While 2020 has been a challenge for artists in Malta due to the pandemic, friends of the Labour Party were taken care of with more than €2.2 million in direct orders dished out by the Arts Ministry during the first six months of the year, according to new information published in the Government Gazette.
The list of direct orders from entities falling under Minister Jose Herrera, published on Christmas Eve, as happens when Ministries try to avoid too much attention to their legal obligations, repeats the stream of direct orders dished out to ‘friends’ and repeatedly condemned by the National Audit Office.
The Arts Council, headed by 73-year-old Chairman Albert Marshall, a former One TV CEO among other political appointments, has once again topped the list, issuing almost €350,000 in direct orders in six months.
Among Marshall’s repeated recipients of direct orders was former Labour Zurrieq major Ignatius Farrugia, given €10,000 to provide “consultancy for Arts Council’s dealings with local councils”.
Besteam Audio, which provides sound services during the Labour Party’s mass activities, also received direct orders while Sean Buhagiar, a close friend of Marshall and on the State payroll for many years, was given €25,000 as the artistic director of Teatru Malta.
The latest data also shows that some ‘persons of trust’ already employed in other lucrative full time jobs with the government are also getting additional jobs through direct orders.
Tyson Fenech, until 2017 the Deputy Prime Minister’s Ministry Coordinator, on a taxpayer financial package of over €40,000 a year, is now also providing marketing and consultancy services for the Arts Council, pocketing an extra €10,000 a year. Fenech is also the Deputy Chairman of the Water Services corporation where he receives a separate income.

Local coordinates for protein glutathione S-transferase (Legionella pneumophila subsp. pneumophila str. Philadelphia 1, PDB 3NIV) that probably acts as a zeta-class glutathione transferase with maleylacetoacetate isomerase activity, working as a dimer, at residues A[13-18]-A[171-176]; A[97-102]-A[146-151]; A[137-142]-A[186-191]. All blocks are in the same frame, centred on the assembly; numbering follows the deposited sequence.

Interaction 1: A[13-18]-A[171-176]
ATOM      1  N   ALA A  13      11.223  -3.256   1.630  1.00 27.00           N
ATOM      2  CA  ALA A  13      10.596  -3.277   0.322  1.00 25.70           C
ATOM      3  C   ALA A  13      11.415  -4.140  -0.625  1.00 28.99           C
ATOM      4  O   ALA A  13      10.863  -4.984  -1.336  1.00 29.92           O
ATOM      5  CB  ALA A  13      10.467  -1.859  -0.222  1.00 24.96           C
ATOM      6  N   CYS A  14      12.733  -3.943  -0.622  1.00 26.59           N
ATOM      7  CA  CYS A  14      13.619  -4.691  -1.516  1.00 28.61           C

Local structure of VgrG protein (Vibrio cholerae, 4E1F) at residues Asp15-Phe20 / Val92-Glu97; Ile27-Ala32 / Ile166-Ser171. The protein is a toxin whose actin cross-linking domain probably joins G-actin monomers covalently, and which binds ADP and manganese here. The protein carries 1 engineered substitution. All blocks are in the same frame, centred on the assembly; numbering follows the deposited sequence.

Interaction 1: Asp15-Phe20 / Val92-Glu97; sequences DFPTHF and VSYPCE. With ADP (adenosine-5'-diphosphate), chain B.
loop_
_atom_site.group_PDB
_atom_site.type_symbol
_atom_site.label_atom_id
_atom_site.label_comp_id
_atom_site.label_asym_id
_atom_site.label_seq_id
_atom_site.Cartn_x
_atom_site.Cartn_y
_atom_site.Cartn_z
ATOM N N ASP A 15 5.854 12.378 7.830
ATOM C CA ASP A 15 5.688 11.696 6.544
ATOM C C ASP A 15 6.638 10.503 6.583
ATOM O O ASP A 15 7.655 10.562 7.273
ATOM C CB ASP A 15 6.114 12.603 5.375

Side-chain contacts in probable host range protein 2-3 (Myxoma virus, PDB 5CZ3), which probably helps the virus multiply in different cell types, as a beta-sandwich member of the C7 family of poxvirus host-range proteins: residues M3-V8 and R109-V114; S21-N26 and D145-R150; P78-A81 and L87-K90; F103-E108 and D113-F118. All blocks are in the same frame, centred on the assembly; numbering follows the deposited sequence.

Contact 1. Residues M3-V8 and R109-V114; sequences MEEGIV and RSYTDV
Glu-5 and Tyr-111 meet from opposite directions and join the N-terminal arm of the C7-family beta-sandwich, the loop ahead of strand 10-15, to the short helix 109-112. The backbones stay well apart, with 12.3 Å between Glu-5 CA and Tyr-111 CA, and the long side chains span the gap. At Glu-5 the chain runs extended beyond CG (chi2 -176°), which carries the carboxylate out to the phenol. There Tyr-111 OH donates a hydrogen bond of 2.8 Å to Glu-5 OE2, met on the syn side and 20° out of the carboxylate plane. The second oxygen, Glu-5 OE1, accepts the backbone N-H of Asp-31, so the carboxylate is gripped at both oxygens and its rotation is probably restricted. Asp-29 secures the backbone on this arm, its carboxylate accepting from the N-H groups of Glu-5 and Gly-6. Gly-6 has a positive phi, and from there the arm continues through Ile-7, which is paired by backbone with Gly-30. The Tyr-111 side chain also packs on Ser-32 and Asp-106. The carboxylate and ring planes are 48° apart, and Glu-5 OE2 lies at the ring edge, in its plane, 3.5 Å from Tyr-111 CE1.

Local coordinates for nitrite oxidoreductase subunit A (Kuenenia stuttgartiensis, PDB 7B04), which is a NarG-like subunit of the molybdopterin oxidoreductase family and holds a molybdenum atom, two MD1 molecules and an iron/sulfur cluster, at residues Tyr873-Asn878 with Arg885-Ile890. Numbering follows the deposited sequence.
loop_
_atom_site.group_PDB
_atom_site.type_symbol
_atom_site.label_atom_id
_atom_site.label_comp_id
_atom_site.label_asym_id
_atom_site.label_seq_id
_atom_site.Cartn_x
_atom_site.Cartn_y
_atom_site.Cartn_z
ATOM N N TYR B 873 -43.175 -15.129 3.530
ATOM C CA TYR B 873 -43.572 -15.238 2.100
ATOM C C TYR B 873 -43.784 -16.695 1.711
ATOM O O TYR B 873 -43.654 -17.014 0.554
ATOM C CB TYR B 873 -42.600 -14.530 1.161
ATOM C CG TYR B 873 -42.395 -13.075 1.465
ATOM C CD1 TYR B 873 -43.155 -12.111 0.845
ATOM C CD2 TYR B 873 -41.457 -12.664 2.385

Despite the COVID-19 pandemic and its devastating effect on cultural activities, Festivals Malta still managed to issue €321,000 in direct orders during the first six months of the year.
Sean Buhagiar also managed to secure a second direct order through an additional €10,000 payment to provide “consultancy” to Festivals Malta, to top up his Arts Council direct order.
While spending over €25,000 for publicity billboards, even though all festivals were cancelled, Festivals Malta issued repeated direct orders to ‘employ’ the same people in a clear attempt to bypass procurement rules.
Sandro Kitcher, a former employee of the Labour Party’s TV station, was given repeated direct orders of €8,000 each to act as “technical manager”.
Martina Bonello was given three direct orders in six months to provide unspecified “services for FCN projects”.
The repeated direct orders in smaller amounts are normally issued so public procurement thresholds are bypassed and no competitive tender would be necessary.
Heritage Malta, which has as its Executive Director the Head of the Civil Service Mario Cutajar with an extra €18,000 a year package, issued two consecutive direct orders worth €20,000 to Sharp Shoot Media for video promotion.
The small company, also a recipient of State funds from PBS, is owned by Justin Farrugia, brother of Kurt Farrugia, the former spokesman of disgraced former Prime Minister Joseph Muscat.